To identify the costs of IT service provision, an IT organisation needs to create a framework within which all known costs can be recorded and allocated to specific IT services, customers, locations, or other activities. Only in building their IT ‘cost model’ is an IT function truly able to understand the costs incurred and how the costs are driven, and provide a robust foundation for IT chargeback. In creating a corporate IT cost model, IT should use enterprise finance expertise to systematically work up a logical overview of the IT costs incurred and associate these costs with the business’s chosen basis for cost allocation, e.g., by customer.

The cost identification process starts with the categorisation of relevant costs into cost types such as hardware costs, software costs, people costs, accommodation costs, external service costs, and transfer costs. Where external service costs are expenditure such as the procurement of an outsourced service, and transfer costs those that represent goods and services provided by other parts of the organisation. It is important not to miss the latter type of cost as they are both a ‘real’ cost to the organisation and part of the cost of providing the service. Cost types may also be broken down further, into cost elements, if more detail is required to apportion charges (particularly for service-based cost models).

The most common IT cost model, costs-by-customer, requires that these costs are then attributed to the customer that causes them (alternatively, a costs-by-service cost model attributes costs to the services that cause them). These will be direct costs, those clearly attributable to a single customer, and indirect costs, those incurred on behalf of two or more customers that need to be apportioned to multiple customers in an equitable manner. There is also a need to classify costs as either operational or capital expenditure – the distinction required to calculate the annual cost of a capital item as it depreciates over time.


IT and the business must agree the key IT cost metrics for both ongoing performance management and the assessment of service improvement opportunities.

As with any business function, there is a danger that a corporate entity that sets its own performance metrics in isolation, fails to deliver meaningful management information that can subsequently be used to add value to the business. Hence, IT functions need to create their cost-based metrics in conjunction with the business – ensuring that they are relevant and easily measurable; that there is a sufficient number, and type, to cover the breadth of IT service delivery; and that there is scope to improve on base-lined performance to deliver real cost and efficiency improvements.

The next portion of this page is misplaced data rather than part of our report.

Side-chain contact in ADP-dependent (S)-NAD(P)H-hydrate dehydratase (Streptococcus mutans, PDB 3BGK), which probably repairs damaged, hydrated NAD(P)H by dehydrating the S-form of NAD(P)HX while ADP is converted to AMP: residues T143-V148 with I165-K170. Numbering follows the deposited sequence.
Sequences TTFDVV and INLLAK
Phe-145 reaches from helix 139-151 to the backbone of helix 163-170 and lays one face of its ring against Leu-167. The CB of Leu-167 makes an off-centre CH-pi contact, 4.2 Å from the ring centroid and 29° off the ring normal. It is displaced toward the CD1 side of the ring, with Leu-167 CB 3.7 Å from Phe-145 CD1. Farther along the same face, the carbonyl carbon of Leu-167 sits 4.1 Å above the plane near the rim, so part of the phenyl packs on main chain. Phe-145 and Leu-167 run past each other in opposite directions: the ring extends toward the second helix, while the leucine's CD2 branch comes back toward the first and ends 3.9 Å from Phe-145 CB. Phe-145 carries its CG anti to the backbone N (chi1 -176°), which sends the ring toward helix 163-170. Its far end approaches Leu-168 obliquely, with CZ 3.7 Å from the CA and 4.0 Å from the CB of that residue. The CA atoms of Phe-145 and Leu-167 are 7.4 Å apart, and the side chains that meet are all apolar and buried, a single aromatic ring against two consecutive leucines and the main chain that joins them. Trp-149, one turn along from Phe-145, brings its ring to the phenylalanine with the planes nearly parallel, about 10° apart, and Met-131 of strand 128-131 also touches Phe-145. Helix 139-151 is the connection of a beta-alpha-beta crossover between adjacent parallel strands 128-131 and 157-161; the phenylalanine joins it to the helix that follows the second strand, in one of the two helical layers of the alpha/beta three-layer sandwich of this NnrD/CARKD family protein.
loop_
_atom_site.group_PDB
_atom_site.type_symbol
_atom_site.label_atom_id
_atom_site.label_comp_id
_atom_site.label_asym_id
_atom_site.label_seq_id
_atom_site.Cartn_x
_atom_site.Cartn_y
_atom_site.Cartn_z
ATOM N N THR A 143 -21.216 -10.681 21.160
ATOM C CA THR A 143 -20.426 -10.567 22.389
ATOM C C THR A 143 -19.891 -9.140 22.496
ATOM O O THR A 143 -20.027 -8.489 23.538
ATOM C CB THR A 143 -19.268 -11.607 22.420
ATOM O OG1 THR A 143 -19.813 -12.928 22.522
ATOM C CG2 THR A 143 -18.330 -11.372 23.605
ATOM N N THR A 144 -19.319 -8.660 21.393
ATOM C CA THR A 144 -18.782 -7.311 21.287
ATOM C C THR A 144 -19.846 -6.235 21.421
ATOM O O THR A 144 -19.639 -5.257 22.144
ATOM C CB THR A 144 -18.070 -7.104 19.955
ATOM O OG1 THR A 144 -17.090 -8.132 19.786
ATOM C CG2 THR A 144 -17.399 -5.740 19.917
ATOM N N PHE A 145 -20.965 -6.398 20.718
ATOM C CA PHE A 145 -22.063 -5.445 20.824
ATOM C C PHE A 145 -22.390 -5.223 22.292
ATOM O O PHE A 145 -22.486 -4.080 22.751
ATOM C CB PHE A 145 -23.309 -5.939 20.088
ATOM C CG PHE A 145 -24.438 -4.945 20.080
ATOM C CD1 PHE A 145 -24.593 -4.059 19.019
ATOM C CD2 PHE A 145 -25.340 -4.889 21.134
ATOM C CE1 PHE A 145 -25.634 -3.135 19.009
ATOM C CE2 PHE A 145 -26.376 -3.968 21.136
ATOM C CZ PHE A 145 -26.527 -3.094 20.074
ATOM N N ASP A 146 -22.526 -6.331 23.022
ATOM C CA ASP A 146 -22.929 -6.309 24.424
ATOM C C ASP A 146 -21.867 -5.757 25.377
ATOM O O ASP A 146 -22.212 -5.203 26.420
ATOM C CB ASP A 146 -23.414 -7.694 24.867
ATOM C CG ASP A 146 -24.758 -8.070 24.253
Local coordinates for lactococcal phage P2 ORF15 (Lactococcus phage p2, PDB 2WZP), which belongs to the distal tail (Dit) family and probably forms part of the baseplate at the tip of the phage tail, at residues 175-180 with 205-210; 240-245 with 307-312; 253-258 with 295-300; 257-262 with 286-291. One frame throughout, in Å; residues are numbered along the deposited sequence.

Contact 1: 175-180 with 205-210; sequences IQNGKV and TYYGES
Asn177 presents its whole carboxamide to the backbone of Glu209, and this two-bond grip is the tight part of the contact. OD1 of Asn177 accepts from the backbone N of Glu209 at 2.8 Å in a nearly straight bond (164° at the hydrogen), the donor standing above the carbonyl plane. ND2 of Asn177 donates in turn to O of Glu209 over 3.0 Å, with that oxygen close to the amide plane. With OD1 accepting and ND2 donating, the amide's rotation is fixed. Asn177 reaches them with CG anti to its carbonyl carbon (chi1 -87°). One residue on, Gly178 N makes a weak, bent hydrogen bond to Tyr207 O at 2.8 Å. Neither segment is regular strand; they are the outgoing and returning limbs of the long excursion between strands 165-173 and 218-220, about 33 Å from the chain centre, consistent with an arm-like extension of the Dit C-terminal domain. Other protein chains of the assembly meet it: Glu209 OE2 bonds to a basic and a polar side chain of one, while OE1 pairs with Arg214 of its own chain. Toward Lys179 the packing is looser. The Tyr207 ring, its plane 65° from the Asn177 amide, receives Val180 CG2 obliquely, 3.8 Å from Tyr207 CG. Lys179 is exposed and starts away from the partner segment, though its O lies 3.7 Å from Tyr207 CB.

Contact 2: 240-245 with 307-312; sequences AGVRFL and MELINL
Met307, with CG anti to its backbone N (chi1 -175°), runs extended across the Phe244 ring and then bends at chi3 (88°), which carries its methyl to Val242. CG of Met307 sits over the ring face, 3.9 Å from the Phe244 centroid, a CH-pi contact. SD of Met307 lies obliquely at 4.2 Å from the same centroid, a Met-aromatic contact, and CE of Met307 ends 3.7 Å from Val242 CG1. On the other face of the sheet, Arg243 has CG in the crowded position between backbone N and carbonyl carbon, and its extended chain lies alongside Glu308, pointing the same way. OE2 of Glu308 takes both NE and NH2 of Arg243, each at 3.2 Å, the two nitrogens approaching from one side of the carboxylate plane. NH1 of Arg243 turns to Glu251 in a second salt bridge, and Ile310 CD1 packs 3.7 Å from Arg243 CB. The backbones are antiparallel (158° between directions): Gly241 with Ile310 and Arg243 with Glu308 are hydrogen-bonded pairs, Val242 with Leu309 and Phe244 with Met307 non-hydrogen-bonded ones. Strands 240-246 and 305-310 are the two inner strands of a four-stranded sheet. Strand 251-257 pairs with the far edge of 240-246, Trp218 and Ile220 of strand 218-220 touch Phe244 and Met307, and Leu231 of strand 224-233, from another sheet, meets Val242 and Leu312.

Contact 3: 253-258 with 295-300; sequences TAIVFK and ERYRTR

There is no golden set of IT cost metrics – each organisation will have different strategic drivers, different goals, and different opinions on the metrics required for IT to demonstrate cost efficiency. There are, however, benefits to choosing metrics that can be compared across organisations and against industry standards. Such metrics, trended over time, will help identify both the achievement of efficient performance and opportunities for service (and cost) improvement.

Example cost- and efficiency-related metrics include:

  • IT costs as a percentage of total business operating costs.
  • The average IT cost per employee (or per user if numbers are radically different).
  • The cost of providing generic IT services, such as e-mail accounts, per user.
  • Per-seat application costs, by type.
  • PC and laptop Total Cost of Ownership (TCO).
  • Service Desk costs per user.
  • The average cost per incident handled by the Service Desk.
  • The percentage of incidents dealt with by first-line (Service Desk) operatives.
  • Service Level Management resource costs per IT service, by Service Level Agreement (SLA) type.
  • Percentage reduction in software costs through improved asset control.
  • Change Management resource costs per change, by change type.
  • The average time to diagnose and resolve (or provide a workaround for) problems.
  • Infrastructure utilisation percentages.
  • Percentage reduction in lost business productivity caused by capacity-related incidents.
  • Number, and consequential costs, of major incidents.

An IT function should utilise benchmarking techniques to establish relative cost efficiency and identify opportunities for cost improvement.